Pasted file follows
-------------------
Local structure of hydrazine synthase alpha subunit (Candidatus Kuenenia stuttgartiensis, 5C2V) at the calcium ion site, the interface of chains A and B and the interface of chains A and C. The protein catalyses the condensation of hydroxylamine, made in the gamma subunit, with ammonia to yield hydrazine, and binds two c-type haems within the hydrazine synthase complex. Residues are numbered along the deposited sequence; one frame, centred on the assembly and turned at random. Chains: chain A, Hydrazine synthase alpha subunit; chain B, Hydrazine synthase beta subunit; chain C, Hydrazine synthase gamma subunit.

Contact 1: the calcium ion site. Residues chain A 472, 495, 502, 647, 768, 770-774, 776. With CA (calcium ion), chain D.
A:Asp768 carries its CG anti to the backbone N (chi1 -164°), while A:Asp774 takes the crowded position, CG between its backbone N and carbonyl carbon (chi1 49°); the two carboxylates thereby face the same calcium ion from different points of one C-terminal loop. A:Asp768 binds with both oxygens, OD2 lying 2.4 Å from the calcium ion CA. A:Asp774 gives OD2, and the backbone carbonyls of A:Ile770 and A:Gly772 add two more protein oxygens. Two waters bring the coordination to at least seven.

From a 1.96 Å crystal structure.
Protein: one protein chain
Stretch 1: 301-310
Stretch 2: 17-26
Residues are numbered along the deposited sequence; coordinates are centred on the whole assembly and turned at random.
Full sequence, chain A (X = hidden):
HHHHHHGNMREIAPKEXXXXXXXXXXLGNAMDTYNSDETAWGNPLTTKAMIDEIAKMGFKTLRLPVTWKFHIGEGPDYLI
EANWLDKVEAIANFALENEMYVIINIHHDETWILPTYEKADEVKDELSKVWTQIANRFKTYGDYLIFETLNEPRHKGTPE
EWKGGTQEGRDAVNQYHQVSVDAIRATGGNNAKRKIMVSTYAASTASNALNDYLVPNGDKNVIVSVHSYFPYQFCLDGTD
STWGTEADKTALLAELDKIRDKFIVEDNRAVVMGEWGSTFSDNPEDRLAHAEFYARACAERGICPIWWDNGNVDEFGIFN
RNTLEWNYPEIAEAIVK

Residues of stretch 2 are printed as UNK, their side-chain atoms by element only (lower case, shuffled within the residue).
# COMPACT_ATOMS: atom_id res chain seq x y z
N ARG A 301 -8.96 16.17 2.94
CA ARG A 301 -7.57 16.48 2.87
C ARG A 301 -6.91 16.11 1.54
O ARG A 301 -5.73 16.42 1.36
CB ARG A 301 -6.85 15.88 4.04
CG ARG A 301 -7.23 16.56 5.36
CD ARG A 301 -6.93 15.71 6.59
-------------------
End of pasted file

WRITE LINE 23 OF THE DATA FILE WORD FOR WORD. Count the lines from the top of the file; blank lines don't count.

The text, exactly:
CD ARG A 301 -6.93 15.71 6.59